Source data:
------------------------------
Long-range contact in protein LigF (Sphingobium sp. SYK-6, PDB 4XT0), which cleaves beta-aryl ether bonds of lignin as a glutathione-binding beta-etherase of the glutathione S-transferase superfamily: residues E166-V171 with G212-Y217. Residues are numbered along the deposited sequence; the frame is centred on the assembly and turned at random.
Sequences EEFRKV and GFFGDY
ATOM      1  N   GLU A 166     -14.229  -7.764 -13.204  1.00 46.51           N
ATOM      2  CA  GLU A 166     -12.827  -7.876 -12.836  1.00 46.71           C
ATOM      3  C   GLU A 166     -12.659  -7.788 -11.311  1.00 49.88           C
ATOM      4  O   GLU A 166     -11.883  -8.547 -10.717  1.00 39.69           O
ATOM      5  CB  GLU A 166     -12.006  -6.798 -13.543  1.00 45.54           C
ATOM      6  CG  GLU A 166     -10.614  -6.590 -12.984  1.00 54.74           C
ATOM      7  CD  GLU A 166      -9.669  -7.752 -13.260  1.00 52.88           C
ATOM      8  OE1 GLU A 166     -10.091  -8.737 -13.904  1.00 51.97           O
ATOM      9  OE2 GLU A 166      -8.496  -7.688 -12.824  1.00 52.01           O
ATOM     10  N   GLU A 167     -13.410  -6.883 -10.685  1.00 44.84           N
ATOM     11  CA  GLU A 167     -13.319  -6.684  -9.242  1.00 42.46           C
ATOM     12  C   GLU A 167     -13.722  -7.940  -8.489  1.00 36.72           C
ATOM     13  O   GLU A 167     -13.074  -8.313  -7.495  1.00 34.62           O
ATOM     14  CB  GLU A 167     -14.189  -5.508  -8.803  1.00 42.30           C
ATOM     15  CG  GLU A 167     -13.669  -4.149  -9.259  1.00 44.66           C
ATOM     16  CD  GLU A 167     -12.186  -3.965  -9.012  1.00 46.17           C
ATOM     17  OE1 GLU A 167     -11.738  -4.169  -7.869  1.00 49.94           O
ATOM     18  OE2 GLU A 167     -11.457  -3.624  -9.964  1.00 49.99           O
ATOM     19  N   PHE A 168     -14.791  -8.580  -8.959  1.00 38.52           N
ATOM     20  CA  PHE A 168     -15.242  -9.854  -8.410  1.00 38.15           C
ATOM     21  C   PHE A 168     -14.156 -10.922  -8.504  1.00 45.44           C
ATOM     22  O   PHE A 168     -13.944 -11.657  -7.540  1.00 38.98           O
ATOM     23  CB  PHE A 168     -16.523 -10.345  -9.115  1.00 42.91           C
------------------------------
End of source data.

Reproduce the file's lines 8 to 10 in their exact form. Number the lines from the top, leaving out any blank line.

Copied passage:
ATOM      6  CG  GLU A 166     -10.614  -6.590 -12.984  1.00 54.74           C
ATOM      7  CD  GLU A 166      -9.669  -7.752 -13.260  1.00 52.88           C
ATOM      8  OE1 GLU A 166     -10.091  -8.737 -13.904  1.00 51.97           O